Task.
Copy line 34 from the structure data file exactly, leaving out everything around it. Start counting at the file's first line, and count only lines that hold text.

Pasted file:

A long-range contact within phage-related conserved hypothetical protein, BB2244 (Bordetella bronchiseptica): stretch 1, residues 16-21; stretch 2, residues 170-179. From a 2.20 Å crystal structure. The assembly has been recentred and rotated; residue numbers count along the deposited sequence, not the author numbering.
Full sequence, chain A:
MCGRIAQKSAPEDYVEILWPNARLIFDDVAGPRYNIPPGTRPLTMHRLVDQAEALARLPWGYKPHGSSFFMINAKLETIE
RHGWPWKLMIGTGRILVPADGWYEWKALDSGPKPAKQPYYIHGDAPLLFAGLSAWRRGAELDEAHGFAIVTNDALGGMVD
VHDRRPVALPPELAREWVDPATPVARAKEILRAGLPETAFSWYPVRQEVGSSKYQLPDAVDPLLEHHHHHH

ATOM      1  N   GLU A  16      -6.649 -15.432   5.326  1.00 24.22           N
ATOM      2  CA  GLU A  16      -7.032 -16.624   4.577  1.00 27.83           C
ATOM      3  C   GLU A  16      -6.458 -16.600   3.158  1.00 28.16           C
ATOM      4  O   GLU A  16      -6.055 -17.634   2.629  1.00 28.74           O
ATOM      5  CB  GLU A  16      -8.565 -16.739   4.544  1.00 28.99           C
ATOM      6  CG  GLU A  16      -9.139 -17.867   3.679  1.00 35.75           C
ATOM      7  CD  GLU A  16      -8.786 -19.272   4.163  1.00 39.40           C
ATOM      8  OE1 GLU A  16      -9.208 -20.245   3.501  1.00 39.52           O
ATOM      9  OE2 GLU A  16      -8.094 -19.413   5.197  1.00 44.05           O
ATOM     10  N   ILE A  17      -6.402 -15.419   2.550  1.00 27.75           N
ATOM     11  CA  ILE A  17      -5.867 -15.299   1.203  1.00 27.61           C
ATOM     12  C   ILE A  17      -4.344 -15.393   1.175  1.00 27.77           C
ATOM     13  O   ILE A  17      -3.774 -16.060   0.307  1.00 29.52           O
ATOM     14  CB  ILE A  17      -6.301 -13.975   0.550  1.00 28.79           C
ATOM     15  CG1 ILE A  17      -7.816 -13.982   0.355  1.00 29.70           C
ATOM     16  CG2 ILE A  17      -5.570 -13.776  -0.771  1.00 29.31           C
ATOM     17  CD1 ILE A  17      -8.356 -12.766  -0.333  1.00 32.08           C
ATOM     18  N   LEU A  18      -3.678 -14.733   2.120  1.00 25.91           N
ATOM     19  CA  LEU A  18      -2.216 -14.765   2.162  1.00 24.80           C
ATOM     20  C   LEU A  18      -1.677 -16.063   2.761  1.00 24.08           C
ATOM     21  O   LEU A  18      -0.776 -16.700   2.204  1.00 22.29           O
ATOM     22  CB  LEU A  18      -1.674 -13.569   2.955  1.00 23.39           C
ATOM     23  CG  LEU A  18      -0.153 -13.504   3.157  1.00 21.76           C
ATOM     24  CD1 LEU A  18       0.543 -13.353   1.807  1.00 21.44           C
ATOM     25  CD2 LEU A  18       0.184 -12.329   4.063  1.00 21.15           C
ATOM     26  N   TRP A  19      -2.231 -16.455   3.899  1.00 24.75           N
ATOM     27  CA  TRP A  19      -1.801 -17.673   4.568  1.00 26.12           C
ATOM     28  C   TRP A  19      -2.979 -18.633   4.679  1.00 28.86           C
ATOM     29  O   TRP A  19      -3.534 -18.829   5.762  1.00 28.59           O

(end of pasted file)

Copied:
ATOM     29  O   TRP A  19      -3.534 -18.829   5.762  1.00 28.59           O